Are there photographers who influence your work—perhaps in composition?
It’s funny that you ask because I focused on photography in undergrad and even applied to the MFA program at UCSD with a photography portfolio, so I wound up teaching only photography as a graduate teaching assistant. So I have a photography background and I do think that influences my sense of composition. I think of the rectangle of the canvas almost like a viewfinder. Ever since I became dedicated to painting in graduate school, I started looking mostly at other painters.
Given the specific androgynous look of your subjects, is it difficult to find the perfect models for your portraits?
I look at a lot of different sources. Ingres paintings are the best.
Has gender fluidity in art always interested you?
Yes, my undergraduate thesis project was about gender fluidity. I went to Barnard College, which, being an all-women’s college, definitely fostered an interest in gender studies. But I think I became interested in those issues even earlier, starting around high school. I thought the social codes of gender were interesting–how are these constructs made, and how are they challenged? I became more interested in looking for gender fluidity in art later, as I became more dedicated to creating my own art practice.
How did you find your current workspace and where is it?
I have a very small studio in my garage in Los Angeles. My husband and I had it fixed it up when we bought our house in 2014. I currently have a temporary space downtown near Night Gallery while I’m working on paintings for my upcoming show at their space this fall.
What do you eat for breakfast?
Usually a fried egg on sourdough.
What’s a day typically look like for you, from start to finish?
I have two small boys, one and three. They wake my husband and me up early, and we spend the morning feeding them, dressing them, changing diapers, and breaking up squabbles over toys. I usually head to the studio around 7:30 a.m. I make a plan the day before so I know what I’m doing in the studio, and the first hour is spent mixing paints. And then I paint and listen to music, podcasts, or audiobooks. Nine to ten hours later, I wash my brushes and head home. Then the kids are fed, bathed, played with, and put to bed. Then my husband and I eat dinner, watch a little TV and pass out.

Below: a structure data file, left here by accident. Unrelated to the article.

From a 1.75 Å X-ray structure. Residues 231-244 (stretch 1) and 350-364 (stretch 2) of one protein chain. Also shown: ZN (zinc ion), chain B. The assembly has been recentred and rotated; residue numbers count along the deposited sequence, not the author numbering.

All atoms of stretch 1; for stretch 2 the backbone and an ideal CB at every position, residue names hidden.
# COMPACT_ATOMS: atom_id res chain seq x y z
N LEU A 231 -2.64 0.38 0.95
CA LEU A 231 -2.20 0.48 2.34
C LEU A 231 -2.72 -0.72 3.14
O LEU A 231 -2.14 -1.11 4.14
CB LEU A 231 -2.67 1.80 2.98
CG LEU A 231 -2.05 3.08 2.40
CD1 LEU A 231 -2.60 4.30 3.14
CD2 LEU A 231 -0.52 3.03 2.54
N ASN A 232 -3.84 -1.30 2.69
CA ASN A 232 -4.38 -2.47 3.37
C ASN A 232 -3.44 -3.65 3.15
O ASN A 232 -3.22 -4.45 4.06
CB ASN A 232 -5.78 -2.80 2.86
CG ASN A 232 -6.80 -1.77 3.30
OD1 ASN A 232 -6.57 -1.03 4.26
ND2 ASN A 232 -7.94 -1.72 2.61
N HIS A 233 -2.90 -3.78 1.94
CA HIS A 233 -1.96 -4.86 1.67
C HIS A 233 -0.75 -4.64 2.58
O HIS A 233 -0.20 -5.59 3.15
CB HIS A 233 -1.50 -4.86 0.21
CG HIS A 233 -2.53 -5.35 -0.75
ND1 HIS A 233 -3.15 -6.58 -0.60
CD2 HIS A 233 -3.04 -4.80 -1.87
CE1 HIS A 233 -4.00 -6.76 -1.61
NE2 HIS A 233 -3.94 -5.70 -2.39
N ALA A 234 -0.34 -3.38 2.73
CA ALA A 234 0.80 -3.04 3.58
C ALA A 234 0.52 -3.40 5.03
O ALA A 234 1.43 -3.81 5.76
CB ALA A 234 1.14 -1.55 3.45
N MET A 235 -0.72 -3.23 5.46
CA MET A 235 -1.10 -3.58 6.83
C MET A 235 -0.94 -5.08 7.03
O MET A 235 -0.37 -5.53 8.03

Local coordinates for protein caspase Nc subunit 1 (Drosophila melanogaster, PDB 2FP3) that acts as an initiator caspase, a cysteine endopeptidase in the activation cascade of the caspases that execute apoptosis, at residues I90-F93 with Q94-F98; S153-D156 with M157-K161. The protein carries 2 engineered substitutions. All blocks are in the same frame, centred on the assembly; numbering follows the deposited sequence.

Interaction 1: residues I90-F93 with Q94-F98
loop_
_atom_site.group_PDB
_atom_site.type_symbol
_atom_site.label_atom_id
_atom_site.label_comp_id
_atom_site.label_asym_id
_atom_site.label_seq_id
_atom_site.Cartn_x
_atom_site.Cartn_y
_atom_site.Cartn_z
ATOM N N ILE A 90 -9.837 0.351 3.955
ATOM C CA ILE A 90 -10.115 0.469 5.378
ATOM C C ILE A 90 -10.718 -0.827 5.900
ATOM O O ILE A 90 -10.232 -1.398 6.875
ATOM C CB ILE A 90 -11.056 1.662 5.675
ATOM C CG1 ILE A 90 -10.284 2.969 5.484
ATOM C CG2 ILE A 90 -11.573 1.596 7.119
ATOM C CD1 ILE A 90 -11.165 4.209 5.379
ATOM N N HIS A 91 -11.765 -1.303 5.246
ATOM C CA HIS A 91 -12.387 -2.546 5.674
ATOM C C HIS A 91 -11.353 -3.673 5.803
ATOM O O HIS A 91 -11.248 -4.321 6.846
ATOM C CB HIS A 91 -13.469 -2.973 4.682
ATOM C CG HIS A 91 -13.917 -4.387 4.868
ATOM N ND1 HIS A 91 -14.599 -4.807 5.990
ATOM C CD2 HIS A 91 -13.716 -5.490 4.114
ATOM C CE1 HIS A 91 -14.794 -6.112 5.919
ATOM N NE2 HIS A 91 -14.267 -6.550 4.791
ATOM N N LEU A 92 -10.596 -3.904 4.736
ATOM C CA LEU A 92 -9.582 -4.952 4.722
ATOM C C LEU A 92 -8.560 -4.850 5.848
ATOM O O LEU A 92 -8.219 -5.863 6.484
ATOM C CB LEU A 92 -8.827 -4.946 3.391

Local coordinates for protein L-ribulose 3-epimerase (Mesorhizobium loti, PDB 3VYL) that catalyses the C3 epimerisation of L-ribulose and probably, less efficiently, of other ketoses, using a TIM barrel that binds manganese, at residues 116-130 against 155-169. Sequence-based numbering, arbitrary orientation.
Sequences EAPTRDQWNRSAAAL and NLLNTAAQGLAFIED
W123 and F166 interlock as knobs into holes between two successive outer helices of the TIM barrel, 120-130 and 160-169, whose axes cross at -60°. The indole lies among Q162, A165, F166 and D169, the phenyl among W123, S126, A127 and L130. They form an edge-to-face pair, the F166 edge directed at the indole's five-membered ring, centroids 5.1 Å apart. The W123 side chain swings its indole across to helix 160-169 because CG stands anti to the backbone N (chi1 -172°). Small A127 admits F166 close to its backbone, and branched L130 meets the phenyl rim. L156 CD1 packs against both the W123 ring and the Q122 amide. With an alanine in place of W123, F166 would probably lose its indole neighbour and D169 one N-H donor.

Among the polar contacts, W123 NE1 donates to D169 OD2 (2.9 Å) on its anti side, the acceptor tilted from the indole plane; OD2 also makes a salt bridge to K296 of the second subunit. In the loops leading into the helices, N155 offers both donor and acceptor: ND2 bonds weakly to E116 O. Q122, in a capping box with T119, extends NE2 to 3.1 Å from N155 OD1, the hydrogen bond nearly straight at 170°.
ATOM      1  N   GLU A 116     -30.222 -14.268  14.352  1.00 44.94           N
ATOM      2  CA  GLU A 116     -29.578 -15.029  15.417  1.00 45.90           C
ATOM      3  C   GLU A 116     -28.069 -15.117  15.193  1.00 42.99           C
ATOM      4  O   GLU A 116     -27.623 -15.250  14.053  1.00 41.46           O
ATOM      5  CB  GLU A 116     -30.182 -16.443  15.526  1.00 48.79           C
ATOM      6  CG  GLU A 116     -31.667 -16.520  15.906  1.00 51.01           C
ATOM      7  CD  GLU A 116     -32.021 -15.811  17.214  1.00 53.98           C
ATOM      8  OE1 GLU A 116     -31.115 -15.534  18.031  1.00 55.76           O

What are you currently working on?
I am working on a show at Night Gallery for fall 2018. I am making some of the biggest paintings I’ve made, which have multiple figures and full figures. The images are sourced from art historical works, many by Rubens, Hans Baldung Grien, and some early 20th century French postcards. Some of the themes I’m interested in for this new show include mythological and biblical stories, witchcraft, and depictions of the hunt.
What medium/tool/color are you most interested in presently and why?
I paint in oil, which I became devoted to in graduate school. I have spent a lot of time in the last several years testing different formulations of black paint and different methods for applying it. I like using black as a background color because it feels like it could be both space and surface. I prefer my paintings to be matte, and the black to be smooth and free of brushstrokes, so that it doesn’t call any attention and can be read as space. Turns out that is very hard to achieve, so I’ve spent a lot of time working on it.
What book/film/work of art most recently captured your attention and why?
I listened to the audiobook version of Call Me By Your Name by Andre Aciman and loved it. I love art that deals with the potent feelings of adolescence.
What’s the best piece of advice you were ever given?
Don’t be afraid to fail, even publicly. Make art, put it out in the world, and see how people receive it. Sometimes you’ll fail, and that’s okay. You have to take risks to make something worthwhile.